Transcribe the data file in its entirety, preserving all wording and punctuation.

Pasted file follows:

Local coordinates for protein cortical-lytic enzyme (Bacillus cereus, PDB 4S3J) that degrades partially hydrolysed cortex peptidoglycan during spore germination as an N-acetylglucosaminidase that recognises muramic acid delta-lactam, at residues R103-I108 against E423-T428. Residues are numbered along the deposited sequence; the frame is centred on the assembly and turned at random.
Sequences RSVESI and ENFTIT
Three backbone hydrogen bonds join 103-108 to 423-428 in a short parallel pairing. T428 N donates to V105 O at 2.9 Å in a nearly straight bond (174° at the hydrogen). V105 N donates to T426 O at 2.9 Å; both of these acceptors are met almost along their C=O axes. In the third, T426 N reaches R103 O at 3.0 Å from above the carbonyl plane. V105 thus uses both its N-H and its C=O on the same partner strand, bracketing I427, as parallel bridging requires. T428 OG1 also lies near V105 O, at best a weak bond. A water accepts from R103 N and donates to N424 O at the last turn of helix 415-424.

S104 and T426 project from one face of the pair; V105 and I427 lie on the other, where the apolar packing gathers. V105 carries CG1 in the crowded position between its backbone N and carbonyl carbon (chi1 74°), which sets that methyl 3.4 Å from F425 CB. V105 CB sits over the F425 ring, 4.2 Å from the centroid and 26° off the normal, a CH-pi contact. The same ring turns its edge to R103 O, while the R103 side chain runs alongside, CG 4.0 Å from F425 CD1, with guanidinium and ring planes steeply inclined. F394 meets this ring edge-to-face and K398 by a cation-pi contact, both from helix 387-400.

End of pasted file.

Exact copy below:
Local coordinates for protein cortical-lytic enzyme (Bacillus cereus, PDB 4S3J) that degrades partially hydrolysed cortex peptidoglycan during spore germination as an N-acetylglucosaminidase that recognises muramic acid delta-lactam, at residues R103-I108 against E423-T428. Residues are numbered along the deposited sequence; the frame is centred on the assembly and turned at random.
Sequences RSVESI and ENFTIT
Three backbone hydrogen bonds join 103-108 to 423-428 in a short parallel pairing. T428 N donates to V105 O at 2.9 Å in a nearly straight bond (174° at the hydrogen). V105 N donates to T426 O at 2.9 Å; both of these acceptors are met almost along their C=O axes. In the third, T426 N reaches R103 O at 3.0 Å from above the carbonyl plane. V105 thus uses both its N-H and its C=O on the same partner strand, bracketing I427, as parallel bridging requires. T428 OG1 also lies near V105 O, at best a weak bond. A water accepts from R103 N and donates to N424 O at the last turn of helix 415-424.

S104 and T426 project from one face of the pair; V105 and I427 lie on the other, where the apolar packing gathers. V105 carries CG1 in the crowded position between its backbone N and carbonyl carbon (chi1 74°), which sets that methyl 3.4 Å from F425 CB. V105 CB sits over the F425 ring, 4.2 Å from the centroid and 26° off the normal, a CH-pi contact. The same ring turns its edge to R103 O, while the R103 side chain runs alongside, CG 4.0 Å from F425 CD1, with guanidinium and ring planes steeply inclined. F394 meets this ring edge-to-face and K398 by a cation-pi contact, both from helix 387-400.